Water In Fuel Tank Causing Fuel Pump Damage?

Reader Question
Hello from Virginia,

Firstly, when I looked you up to ask you the following question, I sincerely didn’t expect to get an auto insurance ad.

I did the darn thing tho’ and, after I do a thorough check of their customer’s satisfaction thru the normal avenues, I think I might actually switch to Encompass. I think I might save about $1100 a year and maybe more when my daughter gets her permit because they don’t charge for permitted drivers; they just need to know they are driving!

Trust me, this is a phenomenon I’ve never seen and I’ve been with 3 insurance companies over the last 27 years and checked into I don’t know how many others. Obviously, I bookmarked a lot of pages to show my wife.

Anyway, onto my question, which I can honestly say, I’m not sure has been addressed in much depth. I have spent……….. I don’t know, I would guess 12 to 15 hours researching before I finally gave up.

The problem I have is that, for reasons I need not go into here, the level of our company’s delivery van’s gasoline tank (say that 3 times in a row real fast) is kept low at all times.

In the last 4-1/2 years I have been here, the engine, when extremely low on gas starts to rattle and doesn’t stop until we fork over several hundreds of dollars each time to a mechanic.

The fact that the check engine light and rattling begins when the fuel is either out or all but out, leads me to think that there is water in the tank due to all the reasons that water gets into tanks, blah, blah, blah.

What I’m interested in, if I am correct in that it is the water in the tank getting into the engine that is causing the problem, is what is the mechanism at work here, ie. what is physically happening in the engine that disrupts its operation so severely that mechanics seem to be living in larger & larger houses with each visit we make.

I imagine one issue may be the uneven explosions occurring in the various chambers, which I’m thinking is bound to put the drive & cam shafts into stress, throwing the timing…. but this is just a guess. Also, is it possible that vapor lock………..? Just conjecturing.

Be well,


Thanks for your email Lee,

It’s fairly common for the bottom of the fuel tank to contain dirt, rust, and some water droplets. The best way to prevent damage to the electric fuel pumps (which is located inside the fuel tank) is to refill the tank when you are at 1/4 of a tank or slightly less…don’t wait until tank is on E.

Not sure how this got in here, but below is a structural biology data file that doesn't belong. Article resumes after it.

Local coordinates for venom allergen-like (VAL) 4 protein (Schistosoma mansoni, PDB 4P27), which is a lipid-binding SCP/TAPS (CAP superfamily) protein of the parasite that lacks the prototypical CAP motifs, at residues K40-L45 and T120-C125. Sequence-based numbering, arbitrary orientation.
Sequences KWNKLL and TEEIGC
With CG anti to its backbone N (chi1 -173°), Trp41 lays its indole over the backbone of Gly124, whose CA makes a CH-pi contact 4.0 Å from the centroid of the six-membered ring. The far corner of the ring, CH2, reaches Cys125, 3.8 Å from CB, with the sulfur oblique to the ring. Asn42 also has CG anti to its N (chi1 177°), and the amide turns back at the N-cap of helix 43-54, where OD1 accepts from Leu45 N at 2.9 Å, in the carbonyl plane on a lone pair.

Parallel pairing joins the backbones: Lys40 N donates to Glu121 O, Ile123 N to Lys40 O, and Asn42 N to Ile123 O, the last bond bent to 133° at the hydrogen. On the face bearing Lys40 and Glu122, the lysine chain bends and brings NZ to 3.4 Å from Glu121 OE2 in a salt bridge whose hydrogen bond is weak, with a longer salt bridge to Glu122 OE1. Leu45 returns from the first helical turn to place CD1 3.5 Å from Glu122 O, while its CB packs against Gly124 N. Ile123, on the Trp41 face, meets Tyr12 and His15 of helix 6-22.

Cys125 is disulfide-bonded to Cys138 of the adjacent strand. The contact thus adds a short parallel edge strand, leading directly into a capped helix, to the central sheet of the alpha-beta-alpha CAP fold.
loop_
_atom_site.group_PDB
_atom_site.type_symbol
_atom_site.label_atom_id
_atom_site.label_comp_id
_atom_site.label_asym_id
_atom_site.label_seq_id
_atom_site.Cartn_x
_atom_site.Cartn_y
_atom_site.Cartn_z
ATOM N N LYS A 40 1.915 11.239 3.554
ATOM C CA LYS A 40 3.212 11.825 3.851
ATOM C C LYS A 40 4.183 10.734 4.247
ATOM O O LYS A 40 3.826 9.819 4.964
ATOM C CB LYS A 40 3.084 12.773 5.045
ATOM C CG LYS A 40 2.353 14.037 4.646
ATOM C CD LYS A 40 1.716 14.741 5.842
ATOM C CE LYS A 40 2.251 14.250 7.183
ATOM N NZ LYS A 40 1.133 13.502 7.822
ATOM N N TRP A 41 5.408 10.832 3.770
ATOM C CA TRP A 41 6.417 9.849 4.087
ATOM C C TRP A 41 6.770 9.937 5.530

When the tank is empty the fuel pump starts to suck up all that junk and send it to the engine. That junk damages the pump, restricts the fuel filter, clogs the fuel injectors etc. etc so the engine runs bad and eventually the pump blows up and dies.

Your problem is probably not water, but sand and grit which damages the fuel pump. I would also buy fuel from big brand names, not from your local convenient store, where the chances of getting contaminated fuel is greater than from the big name brands. I would also buy fuel from a busy fuel station that is always receiving clean fresh fuel on a daily basis.

I would also replace your fuel filter about every 15K miles, this will reduce the strain on the fuel pump and extend it’s life span. Delivery vehicles with multiple drivers are expensive to maintain! If you can give more “ownership” of the vehicle to the driver, and make a dedicated driver and hold them responsible for the care and maintenance and appearance of the vehicle you will cut your repair expenses.

Keep a log of fuel purchases, try to figure out your fuel economy MPG, do a weekly random check inside and out of the vehicle to see if it is in good shape and clean. Have a check list the driver must check and sign each day, check all lights, check tires, look under the vehicle for any fluid leaks, check oil level, check for cleanliness etc. etc.

The driver with the lowest expense bill, cleanest vehicle, most improved MPG etc. etc. gets a free dinner for two at a nice restaurant or tickets to a ball game or what ever your guys like to do with their free time. Give them an incentive to help you reduce costs, and keep the value of the vehicles high.

Thanks for getting an auto insurance quote.
Austin Davis

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